Now for the really difficult part, discipline. At just the mention of the word discipline, most of us have some immediate response, not necessarily positive. As we break this down however, we can begin to understand that discipline, like structure, plays a powerful role in healthy growth and development. Again, like structure, without discipline chaos will ensue. Utilized correctly and compassionately, discipline is another one of those wonderful gifts we parents can give to our children. On many levels, discipline occurs whether we like it or not. Touching a hot stove is less than pleasant. Do it once and you are not likely to do it again. Nature has its own way of supplying discipline so we know what things we can and cannot do to bring about or alleviate discomfort.

Appropriate, compassionate, logical discipline in conjunction with structure helps shape an individual in to an adaptable, resilient person. Discipline is not an aggressive, abusive, vindictive, or harmful punishment. Discipline is logical; there is always a direct and immediate correlation to a specific behavior, attitude and/ or emotion that you are attempting to correct, or perhaps more appropriately, shape. Discipline is compassionate; it occurs with an explanation and on a level the person being disciplined can understand. It is presented as a positive opportunity to adjust and fine tune something problematic. Discipline is realistic to what you as the parent are trying to shape. How many times whether in reality or jokingly have we heard someone say they grounded their child for a month? This is not realistic. After the first several days the point is lost in anger, resentment, feelings of helplessness, etc. Discipline is validating; when done correctly, discipline will include an explanation of not only what is desired, but also what is positive.

Whatever you are trying to shape cannot be all bad. Work to find something positive with what you are trying to correct. This builds regard, esteem and feels much less critical and overwhelming. It leaves the individual feeling there is a positive base on which to build. Discipline must always be rewarding; after the discipline occurs and there is improvement in what you are shaping, make sure to point out the improvements and acknowledge appreciation for the positive efforts to respond appropriately.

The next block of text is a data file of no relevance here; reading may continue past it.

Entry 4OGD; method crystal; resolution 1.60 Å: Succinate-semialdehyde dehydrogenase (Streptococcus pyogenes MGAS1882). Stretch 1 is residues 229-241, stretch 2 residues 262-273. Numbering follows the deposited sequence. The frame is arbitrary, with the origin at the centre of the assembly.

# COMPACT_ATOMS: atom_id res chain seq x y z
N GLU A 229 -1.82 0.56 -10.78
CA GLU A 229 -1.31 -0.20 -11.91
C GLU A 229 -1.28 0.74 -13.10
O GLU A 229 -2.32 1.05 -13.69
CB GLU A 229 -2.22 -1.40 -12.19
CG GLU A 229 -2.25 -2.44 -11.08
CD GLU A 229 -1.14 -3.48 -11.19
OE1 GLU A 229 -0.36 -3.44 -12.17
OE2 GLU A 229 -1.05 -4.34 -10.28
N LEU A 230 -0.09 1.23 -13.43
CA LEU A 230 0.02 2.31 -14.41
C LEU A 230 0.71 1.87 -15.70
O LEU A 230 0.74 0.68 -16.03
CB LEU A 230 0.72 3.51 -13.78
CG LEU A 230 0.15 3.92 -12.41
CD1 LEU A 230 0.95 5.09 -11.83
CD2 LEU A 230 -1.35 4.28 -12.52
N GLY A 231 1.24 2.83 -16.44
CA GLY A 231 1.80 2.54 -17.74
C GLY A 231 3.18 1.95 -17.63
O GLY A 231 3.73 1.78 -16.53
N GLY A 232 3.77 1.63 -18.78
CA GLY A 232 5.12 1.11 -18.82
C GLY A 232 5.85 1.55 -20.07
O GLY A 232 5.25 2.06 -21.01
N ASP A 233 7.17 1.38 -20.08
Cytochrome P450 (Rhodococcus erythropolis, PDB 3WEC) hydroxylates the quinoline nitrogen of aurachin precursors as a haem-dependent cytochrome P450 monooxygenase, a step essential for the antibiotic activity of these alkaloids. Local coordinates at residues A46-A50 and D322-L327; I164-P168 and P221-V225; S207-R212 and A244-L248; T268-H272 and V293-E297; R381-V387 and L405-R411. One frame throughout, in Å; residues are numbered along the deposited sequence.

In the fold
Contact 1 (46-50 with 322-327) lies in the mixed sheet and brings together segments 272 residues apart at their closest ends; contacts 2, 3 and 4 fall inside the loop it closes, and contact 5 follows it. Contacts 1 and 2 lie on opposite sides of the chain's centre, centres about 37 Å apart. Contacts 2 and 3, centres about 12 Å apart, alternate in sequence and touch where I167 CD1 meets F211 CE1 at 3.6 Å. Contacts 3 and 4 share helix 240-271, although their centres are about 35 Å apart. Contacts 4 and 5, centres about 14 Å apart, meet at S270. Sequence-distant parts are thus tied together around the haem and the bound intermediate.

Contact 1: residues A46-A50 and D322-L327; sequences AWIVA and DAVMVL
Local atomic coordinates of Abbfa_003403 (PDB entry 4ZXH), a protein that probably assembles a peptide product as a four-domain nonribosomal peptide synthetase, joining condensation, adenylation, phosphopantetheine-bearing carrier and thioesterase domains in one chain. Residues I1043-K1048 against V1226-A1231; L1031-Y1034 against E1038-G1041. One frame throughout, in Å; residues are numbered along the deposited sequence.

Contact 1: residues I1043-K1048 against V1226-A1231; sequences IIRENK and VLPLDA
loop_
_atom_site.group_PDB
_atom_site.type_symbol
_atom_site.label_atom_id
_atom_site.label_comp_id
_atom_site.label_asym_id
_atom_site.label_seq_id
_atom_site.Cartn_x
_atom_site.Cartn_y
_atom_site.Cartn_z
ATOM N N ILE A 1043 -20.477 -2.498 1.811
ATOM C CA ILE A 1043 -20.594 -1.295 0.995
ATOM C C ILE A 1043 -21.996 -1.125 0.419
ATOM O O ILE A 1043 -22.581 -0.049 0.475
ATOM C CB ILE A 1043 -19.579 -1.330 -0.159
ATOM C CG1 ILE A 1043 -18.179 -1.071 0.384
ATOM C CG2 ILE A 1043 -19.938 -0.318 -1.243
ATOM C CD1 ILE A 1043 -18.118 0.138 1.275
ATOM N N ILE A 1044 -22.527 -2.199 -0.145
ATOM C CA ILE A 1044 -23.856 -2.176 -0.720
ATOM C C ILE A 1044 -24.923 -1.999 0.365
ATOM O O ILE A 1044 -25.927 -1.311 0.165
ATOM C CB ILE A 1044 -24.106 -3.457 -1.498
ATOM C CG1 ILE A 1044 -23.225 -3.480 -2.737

Through externally imposed structure and thoughtful discipline, children have the opportunity to experience, create, experiment and make mistakes in a healthy, safe environment. Mistakes become opportunities to grow and expand rather than creating anxiety provoking situations. As children grow and develop in this environment, they learn to create their own structure and discipline - they become self-disciplined healthy individuals. They learn to monitor themselves with less and less external intervention. They learn how far they can push the limits of structure and still be safe, healthy and productive. Children brought up in this type of environment develop some very basic tools for living a healthy lifestyle for the rest of their lives.

So structure and discipline, as cornerstones within the parental repertoire, are highly beneficial tools for children to begin to develop their own internalized coping skills as they learn to adapt to the world ahead of them. Equipped with an understanding and acceptance of structure and discipline, and in turn self-discipline, these children will move far ahead of those whose early environment was void of these concepts or those allowed to go unchecked throughout their development. Though not impossible, it is an extremely painful and difficult process to try to establish these concepts in early adolescent or even pubescent children. Start early and hold your ground. The long term benefits are well worth it.

Copyright © 2005, Woodbury Reports, Inc. All Rights Reserved.
(This article may not be reproduced without written approval of the publisher.)